Why use a ball valve versus a plug valve?
In this article, BM Engineering Supplies looks at the individual merits of ball valves compared to plug valves.
Control valves are an essential component of any system where fluid flow must be monitored and manipulated. However, thorough knowledge of the process and the valve type, size and material is required to make the correct valve selection. Typically, valve selection boils down to what task it will carry out and in what space it will operate.
What are ball valves and how are they used?
A ball valve is a valve with a spherical disc, which controls the flow through it. The sphere has a hole, or port, through its middle. This is where flow occurs, when that port is in line with both ends of the valve. When the hole is perpendicular to the ends of the valve the valve is closed and flow is therefore blocked. Ball valves are good for on/off situations, such as the emergency shut off for a sink.
There are four types of ball valves:
A full port or full bore ball valve has an over-sized ball, so that the hole in the ball is the same size as the pipeline, resulting in lower friction loss. Flow is unrestricted but the valve is larger and more expensive. This is only used where free flow is required, for example in pipelines requiring pigging.
In reduced port (or reduced bore) ball valves, flow through the valve is one pipe size smaller than the valve’s pipe size. This results in the flow area being smaller than pipe. As the flow discharge remains constant and is equal to the area of flow times velocity, the velocity increases with reduced area of flow.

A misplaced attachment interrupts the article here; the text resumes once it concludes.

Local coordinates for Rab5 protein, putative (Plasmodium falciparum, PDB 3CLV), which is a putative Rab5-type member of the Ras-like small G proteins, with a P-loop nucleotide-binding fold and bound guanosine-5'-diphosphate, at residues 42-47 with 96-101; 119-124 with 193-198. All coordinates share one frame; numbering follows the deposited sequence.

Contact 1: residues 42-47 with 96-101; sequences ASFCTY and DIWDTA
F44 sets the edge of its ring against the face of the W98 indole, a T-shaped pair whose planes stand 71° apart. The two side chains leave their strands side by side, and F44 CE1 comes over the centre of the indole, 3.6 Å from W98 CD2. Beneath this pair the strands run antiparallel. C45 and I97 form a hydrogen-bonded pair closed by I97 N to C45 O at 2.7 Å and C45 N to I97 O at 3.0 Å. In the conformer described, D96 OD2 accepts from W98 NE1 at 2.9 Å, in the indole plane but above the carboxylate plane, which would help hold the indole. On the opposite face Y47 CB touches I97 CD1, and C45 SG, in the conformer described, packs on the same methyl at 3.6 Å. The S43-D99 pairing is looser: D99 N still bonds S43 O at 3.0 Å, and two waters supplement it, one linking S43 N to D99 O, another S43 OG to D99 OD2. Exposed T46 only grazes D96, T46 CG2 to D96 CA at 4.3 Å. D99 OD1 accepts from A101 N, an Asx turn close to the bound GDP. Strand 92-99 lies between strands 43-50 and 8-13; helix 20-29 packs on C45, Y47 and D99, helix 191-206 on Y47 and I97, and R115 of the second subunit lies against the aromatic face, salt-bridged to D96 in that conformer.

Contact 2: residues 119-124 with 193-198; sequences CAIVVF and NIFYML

A V-port ball valve has either a ‘v’ shaped ball or a ‘v’ shaped seat, allowing the orifice to be opened and closed in a more controlled manner – with a closer to linear flow characteristic. When the valve is in the closed position, and opening is commenced, the small end of the ‘v’ is opened first. This allows stable flow control. The design of V-port valves requires a more robust construction, due to higher velocities of fluids, which would quickly damage a standard valve.
A trunnion ball valve has a mechanically anchors the ball at the top and the bottom. This design is usually applied on larger and higher pressure valves (above 10 cm and 40 bars for example).
What are plug valves and how are they used?
Plug valves are valves with conically-tapered or cylindrical ‘plugs’. These can be rotated inside the valve body to control flow through the valve. Plugs in plug valves have one or more hollow passageways going sideways through the plug. This ensures that fluid can flow through the plug when the valve is open.
Plug valves are simple and, for that reason, generally economical. Of the two types of plug valves, one has a port through a cylindrical plug that is perpendicular to the pipe and rotates to allow the fluid to proceed through the valve if in an open configuration. In the other closed configuration the cylinder rotates about its axis, so the port is no longer open to the flow of fluid.
These types of valves are excellent for quick shutoff. The high friction resulting from the design, however, limits their use for accurate modulating/throttling.
Speak to one of BME’s knowledgeable advisers about your ball and plug valve requirements today by calling 0141 762 0657 or email firstname.lastname@example.org. For more information please visit www.bmengineering.co.uk.test.